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Full Online Book HomeLong StoriesA Sweet Girl Graduate - Chapter 32. The Princess
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A Sweet Girl Graduate - Chapter 32. The Princess Post by :gananathan Category :Long Stories Author :L. T. Meade Date :May 2012 Read :3303

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A Sweet Girl Graduate - Chapter 32. The Princess


THE great event of the term was to take place that evening. The Princess was to be acted by the girls of St. Benet's, and, by the kind permission of Miss Vincent, the principal of the entire college, several visitors were invited to witness the entertainment. The members of the Dramatic Society had taken immense pains; the rehearsals had been many, the dresses all carefully chosen, the scenery appropriate-- in short, no pains had been spared to render this lovely poem of Tennyson's a dramatic success. The absence of Rosalind Merton had, for a short time, caused a little dismay among the actors. She had been cast for the part of Melissa:

"A rosy blonde, and in a college gown
That clad her like an April daffodilly."

But now it must be taken my some one else.

Little Ada Hardy, who was about Rosalind's height, and had the real innocence which, alas! poor Rosalind lacked, was sent for in a hurry, and, carefully drilled by Constance Field and Maggie Oliphant, by the time the night arrived she was sufficiently prepared to act the character, slight in itself, which was assigned to her. The other actors were, of course, fully prepared to take their several parts, and a number of girls were invested in the

"Academic silks, in hue
The lilac, with a silken hood to each,
And zoned with gold."

Nothing could have been more picturesque, and there was a buzz of hearty applause from the many spectators who crowded the galleries and front seats of the little theater when the curtain rose on the well-known garden scene, where the Prince, Florian and Cyril saw the maidens of that first college for women-- that poet's vision, so amply fulfilled in the happy life at St. Benet's.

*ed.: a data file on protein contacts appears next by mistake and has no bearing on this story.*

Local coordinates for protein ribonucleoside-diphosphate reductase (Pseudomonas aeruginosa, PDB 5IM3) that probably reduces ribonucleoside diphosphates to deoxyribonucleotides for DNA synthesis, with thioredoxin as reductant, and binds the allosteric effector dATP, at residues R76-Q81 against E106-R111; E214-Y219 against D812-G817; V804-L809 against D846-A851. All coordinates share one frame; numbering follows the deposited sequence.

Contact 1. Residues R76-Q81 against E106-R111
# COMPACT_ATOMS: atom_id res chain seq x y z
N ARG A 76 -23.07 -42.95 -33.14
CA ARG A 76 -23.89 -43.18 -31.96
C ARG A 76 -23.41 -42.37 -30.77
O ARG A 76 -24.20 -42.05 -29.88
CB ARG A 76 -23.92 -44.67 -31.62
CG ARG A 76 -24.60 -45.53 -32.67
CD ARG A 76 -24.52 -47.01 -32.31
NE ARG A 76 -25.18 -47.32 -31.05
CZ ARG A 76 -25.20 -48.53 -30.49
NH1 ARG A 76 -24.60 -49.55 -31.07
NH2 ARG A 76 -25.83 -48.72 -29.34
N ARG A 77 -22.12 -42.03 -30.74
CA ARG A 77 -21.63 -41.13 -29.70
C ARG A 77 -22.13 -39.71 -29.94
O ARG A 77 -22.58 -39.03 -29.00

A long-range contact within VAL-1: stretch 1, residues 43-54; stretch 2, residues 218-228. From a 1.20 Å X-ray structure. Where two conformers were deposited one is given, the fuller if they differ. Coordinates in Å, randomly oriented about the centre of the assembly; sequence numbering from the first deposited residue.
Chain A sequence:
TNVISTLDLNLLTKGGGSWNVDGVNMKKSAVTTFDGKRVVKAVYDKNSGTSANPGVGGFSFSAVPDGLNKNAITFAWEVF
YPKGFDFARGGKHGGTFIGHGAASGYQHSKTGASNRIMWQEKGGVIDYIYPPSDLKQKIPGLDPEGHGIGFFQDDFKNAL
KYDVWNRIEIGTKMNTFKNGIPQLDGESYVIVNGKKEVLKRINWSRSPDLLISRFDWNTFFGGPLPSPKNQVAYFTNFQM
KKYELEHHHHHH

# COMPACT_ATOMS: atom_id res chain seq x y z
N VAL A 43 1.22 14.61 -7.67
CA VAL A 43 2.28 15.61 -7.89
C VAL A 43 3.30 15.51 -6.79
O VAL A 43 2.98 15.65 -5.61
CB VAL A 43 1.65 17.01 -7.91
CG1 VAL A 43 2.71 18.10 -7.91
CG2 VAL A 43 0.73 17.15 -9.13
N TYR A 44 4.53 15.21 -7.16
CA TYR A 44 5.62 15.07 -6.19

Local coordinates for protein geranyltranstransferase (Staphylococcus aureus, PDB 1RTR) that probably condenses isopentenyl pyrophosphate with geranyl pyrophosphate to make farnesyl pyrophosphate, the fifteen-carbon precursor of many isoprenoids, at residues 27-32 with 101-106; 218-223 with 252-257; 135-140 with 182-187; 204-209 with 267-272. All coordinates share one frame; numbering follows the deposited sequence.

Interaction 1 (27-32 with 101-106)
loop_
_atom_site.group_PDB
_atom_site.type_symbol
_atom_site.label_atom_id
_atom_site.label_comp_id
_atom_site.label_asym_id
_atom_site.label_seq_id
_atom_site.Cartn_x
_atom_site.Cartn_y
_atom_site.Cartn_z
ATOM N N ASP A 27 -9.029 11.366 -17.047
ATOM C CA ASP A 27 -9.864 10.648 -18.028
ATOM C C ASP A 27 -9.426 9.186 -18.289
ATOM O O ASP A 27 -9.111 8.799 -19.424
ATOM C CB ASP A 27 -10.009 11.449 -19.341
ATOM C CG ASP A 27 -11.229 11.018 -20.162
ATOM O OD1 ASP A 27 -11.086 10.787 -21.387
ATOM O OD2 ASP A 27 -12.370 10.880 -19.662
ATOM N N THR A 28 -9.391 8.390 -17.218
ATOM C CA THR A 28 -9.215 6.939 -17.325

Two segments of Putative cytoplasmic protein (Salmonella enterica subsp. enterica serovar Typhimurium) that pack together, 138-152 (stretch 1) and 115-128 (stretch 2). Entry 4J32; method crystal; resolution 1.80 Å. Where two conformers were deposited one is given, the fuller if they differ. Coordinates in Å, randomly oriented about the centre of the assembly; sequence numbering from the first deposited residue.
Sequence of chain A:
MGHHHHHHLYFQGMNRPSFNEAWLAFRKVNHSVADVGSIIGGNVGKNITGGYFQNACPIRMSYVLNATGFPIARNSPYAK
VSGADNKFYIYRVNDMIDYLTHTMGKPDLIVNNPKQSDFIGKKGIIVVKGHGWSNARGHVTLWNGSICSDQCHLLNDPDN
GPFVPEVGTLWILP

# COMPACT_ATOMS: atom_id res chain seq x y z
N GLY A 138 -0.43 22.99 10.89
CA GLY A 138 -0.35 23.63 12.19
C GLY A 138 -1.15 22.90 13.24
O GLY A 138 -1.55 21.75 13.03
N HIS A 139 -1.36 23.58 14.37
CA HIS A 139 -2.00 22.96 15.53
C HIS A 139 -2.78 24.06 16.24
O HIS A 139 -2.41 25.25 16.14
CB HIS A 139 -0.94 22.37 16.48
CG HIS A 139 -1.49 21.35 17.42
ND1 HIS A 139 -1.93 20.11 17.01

One walk'd, reciting by herself, and one
In this hand held a volume as to read,
And smoothed a petted peacock down with that:
Some to a low song oar'd a shallop by,
Or under arches of the marble bridge
Hung, shadow'd from the heat: some hid and sought
In the orange thickets: others tost a ball
Above the fountain jets, and back again
With laughter: others lay about the lawns,
Of the older sort, and murmur'd that their May
Was passing: what was learning unto them?
They wish'd to marry: they could rule a house;
Men hated learned women. . . ."

The girls walked slowly about among the orange groves and by the fountain jets. In the distance the chapel bells tolled faint and sweet. More maidens appeared, and Tennyson's lovely lines were again represented with such skill, the effect of multitude was so skilfully managed that the

"Six hundred maidens, clad in purest white,"

appeared really to fill the gardens,

"While the great organ almost burst his pipes,
Groaning for power, and rolling thro' the court
A long melodious thunder to the sound
Of solemn psalms, and silver litanies."

The curtain fell, to rise in a few moments amid a burst of applause. The Princess herself now appeared for the first time on the little stage. Nothing could have been more admirable than the grouping of this tableau. All the pride of mien, of race, of indomitable purpose was visible on the face of the young girl who acted the part of the Princess Ida.

"She stood
Among her maidens, higher by the head,
Her back against a pillar."

It was impossible, of course, to represent the tame leopards, but the maidens who gathered round the Princess prevented this want being apparent, and Maggie Oliphant's attitude and the expression which filled her bright eyes left nothing to be desired.

"Perfect!" exclaimed the spectators: the interest of every one present was more than aroused; each individual in the little theater felt, though no one could exactly tell why, that Maggie was not merely acting her part, she was living it.

Suddenly she raised her head and looked steadily at the visitors in the gallery: a wave of rosy red swept over the whitness of her face. It was evident that she had encountered a glance which disturbed her composure.

The play proceeded brilliantly, and now the power and originality of Priscilla's acting divided the attention of the house. Surely there never was a more impassioned Prince.

Priscilla could sing; her voice was not powerful, but it was low and rather deeply set. The well-known and familiar song with which the Prince tried to woo Ida lost little at her hands.